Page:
Verification also is not proper if a lawsuit was filed and judgment entered. Verification/validation only applies to pre-judgment efforts to collect on a debt by a debt collector. Once a lawsuit is filed, verification time is OVER. If you want "verification" the way to get it is by (a) timely filing an answer to the complaint denying liability on the debt; and (2) sending the creditor discovery (interrogatories, requests for production of documents and requests for admissions or possibly depositions).
Filing an answer denying liability is not grounds to re-open a judgment. Assuming that you timely filed an answer, that means that summary judgment was entered or the case was actually tried. Either way, the creditor would have had to produce evidence to the court that this was a debt for which you were financially responsible and that the amount sought in the complaint was owed. Dalminter v. Edwards, 27 F.R.D. 491 (S.D.Tex.1961 is a Texas case and is irrelevant in a Georgia state law case governing the standards for opening a judgment. You do not indicate whether you filed an answer with the court or only with the law firm,. Filing with only the law firm is a nullity. To be effective an answer must be filed with the court and you trying to be your own lawyer is not an excuse regardless of what the federal court thinks.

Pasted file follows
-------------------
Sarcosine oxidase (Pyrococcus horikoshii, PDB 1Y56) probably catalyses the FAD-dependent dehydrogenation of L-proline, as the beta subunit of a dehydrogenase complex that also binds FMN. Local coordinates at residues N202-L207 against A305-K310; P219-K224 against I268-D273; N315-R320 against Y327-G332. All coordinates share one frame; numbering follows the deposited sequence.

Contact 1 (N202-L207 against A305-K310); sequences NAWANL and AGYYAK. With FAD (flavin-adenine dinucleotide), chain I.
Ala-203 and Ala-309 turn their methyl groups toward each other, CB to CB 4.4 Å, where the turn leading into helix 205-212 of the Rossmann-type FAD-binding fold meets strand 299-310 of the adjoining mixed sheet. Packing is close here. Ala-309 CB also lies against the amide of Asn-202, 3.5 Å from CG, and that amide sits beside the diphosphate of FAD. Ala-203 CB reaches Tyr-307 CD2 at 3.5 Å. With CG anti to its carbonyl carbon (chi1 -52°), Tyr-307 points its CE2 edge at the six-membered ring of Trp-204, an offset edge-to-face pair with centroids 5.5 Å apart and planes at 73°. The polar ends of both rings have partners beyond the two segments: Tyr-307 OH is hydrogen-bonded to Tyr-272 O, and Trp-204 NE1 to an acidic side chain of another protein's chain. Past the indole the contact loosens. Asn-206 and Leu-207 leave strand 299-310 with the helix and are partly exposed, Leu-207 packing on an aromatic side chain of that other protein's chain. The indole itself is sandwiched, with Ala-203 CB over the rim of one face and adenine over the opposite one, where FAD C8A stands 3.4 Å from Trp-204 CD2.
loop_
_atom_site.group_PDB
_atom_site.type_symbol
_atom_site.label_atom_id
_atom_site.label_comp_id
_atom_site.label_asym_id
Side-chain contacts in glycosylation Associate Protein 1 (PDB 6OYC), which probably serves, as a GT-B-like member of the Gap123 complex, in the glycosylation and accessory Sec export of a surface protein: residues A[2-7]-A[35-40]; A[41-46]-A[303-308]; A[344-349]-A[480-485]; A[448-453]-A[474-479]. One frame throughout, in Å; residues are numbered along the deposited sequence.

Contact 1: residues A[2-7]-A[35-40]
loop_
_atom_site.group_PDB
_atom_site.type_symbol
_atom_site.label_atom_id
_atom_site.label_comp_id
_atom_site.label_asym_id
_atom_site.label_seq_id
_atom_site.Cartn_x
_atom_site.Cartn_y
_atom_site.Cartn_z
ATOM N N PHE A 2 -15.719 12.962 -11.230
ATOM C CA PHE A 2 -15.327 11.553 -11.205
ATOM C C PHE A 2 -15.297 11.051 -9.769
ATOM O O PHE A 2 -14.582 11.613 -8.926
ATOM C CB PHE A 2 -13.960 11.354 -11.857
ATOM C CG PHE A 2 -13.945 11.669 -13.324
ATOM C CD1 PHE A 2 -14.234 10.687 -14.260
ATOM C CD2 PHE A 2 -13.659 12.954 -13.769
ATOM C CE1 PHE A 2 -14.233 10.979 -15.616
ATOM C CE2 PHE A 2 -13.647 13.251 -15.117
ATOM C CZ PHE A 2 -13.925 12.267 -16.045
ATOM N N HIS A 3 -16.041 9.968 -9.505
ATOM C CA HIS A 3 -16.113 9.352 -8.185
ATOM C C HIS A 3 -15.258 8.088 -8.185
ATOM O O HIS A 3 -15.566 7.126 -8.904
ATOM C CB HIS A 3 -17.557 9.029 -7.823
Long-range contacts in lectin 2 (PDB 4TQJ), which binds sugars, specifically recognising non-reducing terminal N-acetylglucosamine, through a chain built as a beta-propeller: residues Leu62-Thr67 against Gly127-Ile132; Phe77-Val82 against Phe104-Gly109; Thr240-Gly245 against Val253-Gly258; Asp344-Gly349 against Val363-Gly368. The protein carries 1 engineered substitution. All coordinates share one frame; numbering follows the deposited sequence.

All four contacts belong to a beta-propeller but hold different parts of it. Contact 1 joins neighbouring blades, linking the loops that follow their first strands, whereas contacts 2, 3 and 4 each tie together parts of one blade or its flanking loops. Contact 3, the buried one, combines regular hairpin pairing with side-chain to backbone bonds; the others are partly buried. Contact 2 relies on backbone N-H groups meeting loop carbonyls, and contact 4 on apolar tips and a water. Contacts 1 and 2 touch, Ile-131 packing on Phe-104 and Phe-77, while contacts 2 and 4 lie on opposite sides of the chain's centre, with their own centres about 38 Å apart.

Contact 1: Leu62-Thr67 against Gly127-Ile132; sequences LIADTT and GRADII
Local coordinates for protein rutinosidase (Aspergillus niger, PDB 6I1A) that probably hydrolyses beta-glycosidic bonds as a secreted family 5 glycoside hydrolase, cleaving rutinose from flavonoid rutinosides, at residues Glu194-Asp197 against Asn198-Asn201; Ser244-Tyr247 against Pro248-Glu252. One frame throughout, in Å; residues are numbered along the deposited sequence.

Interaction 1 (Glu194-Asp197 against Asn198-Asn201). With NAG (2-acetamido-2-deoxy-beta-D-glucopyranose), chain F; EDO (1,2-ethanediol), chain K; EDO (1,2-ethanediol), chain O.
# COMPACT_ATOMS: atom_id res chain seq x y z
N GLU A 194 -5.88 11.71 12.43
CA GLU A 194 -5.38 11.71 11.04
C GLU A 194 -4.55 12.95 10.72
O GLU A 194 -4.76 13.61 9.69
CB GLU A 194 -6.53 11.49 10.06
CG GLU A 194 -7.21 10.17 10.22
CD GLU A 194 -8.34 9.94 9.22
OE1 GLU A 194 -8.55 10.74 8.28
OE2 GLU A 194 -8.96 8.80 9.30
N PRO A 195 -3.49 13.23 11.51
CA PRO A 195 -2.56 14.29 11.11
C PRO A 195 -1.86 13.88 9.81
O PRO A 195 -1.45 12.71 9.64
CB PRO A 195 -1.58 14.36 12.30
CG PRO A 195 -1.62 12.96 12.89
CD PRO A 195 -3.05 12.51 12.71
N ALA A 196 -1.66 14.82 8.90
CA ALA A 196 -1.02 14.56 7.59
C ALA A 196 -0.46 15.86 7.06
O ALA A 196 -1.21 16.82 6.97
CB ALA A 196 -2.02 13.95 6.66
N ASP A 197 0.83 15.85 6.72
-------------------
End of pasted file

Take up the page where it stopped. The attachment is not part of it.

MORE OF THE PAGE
Your motion is untimely because you only had 3 years to challenge. Below is the law concerning relief from judgments:
§ 9-11-60. Relief from judgments
(a) Collateral attack. A judgment void on its face may be attacked in any court by any person. In all other instances, judgments shall be subject to attack only by a direct proceeding brought for that purpose in one of the methods prescribed in this Code section.
(b) Methods of direct attack. A judgment may be attacked by motion for a new trial or motion to set aside. Judgments may be attacked by motion only in the court of rendition.
(c) Motion for new trial. A motion for new trial must be predicated upon some intrinsic defect which does not appear upon the face of the record or pleadings.
(d) Motion to set aside. A motion to set aside may be brought to set aside a judgment based upon:
(1) Lack of jurisdiction over the person or the subject matter;
(2) Fraud, accident, or mistake or the acts of the adverse party unmixed with the negligence or fault of the movant; or